Thu, 17 May 2012 15:48 UTC
Mickey Hart lives five miles south of McCall just off Hwy. 55. The 50-year-old resident says she's only experienced one earthquake here, and it was in the summer of 2001. The second earthquake came early Thursday morning around 4:30 a.m. Hart says that's when her beloved border collie, Mr. Mac, detected the tremor before it hit.
"It was four in the morning, and the house shook," Hart said. "It woke up my husband and scared the crap out of my dog." However, for some folks here in Idaho, those reports just don't seem to make sense. U.S. Geological Survey Technical Information Specialist Tim Merrick said his agency's seismographs haven't shown any recent earthquake activity in Idaho. "If there was anything, it would almost certainly show up," Merrick said. "Our seismology network across the United States is very sensitive."
Scott VanHoff, USGS Geospatial Mapping Coordinator, agrees. "Idaho looks amazingly quiet, and I don't see anything," VanHoff said, adding that the only earthquake he'd seen recorded was yesterday.
USGS records show that event was a magnitude 2.2 earthquake recorded around 9:30 p.m., northwest of Weiser, Idaho. However, other folks in Valley County area maintain they positively did feel an earthquake early Thursday morning.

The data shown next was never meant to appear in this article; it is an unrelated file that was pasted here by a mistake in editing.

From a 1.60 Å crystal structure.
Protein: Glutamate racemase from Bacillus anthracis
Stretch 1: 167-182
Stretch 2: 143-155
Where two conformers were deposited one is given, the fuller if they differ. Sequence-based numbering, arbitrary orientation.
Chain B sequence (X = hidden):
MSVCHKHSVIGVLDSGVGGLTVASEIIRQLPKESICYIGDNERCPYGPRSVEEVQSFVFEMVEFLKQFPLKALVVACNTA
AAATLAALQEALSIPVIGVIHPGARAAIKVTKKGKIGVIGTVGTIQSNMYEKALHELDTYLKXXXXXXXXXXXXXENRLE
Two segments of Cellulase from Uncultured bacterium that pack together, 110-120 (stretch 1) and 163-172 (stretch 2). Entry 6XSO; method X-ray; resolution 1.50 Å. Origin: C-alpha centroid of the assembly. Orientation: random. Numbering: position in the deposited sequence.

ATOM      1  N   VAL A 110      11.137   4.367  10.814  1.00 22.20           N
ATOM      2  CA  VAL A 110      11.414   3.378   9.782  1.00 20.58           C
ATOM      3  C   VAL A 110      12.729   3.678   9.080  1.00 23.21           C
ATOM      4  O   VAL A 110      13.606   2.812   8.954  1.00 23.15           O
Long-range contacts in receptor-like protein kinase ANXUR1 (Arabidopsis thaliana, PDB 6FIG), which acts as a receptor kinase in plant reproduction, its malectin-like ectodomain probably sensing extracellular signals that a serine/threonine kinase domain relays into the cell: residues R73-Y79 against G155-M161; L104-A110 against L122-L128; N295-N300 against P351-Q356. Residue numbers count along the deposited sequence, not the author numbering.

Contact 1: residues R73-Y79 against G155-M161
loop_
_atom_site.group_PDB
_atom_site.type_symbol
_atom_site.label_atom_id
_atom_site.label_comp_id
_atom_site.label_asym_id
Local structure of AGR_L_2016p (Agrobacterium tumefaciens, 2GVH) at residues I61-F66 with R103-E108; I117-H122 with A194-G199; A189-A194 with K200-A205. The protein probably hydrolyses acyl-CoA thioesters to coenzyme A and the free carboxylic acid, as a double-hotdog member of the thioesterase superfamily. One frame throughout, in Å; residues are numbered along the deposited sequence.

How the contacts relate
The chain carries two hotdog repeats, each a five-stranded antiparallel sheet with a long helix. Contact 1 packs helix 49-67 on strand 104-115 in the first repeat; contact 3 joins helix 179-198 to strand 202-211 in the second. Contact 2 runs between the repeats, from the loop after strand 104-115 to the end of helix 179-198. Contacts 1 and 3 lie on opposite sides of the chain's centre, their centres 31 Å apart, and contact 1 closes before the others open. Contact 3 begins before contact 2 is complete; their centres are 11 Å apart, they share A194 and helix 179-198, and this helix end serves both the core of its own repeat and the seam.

Captain Brandon Swain with the McCall Fire Dept. says he heard reports of the mystery earthquake from his brother Clint Swain, who lives near Lake Fork. "My brother was awake at about 4:30 or 5 a.m., and the earthquake woke up his wife," Swain said.
A possible answer
Research geophysicist Joan Gomberg works for the USGS at the University of Washington in Seattle. Gomberg says her seismic records do, in fact, show "something that could be small earthquake," recorded at 4:42 MDT in the McCall area.
However, Gomberg went on to say that most earthquakes strong enough to be felt by people easily show up on USGS seismographs throughout the United States.
As to why some experts can't readily see this one, Gomberg offered an interesting explanation.
"This area is at the edged of the Pacific Northwest Seismic Network and where the monitoring network begins to get sparser, so small earthquakes are more likely to be missed," Gomberg said.
Gomberg also reminds folks that sometimes a sonic boom from a nearby jet can feel like earthquake, along with large mining equipment, and road work.
However, Mickey Hart says she doesn't need a seismograph to tell her what she experienced was an earthquake. Instead, Hart says she trusts her border collie.
"Mr. Mac new right away. It really shook him up," Hart said.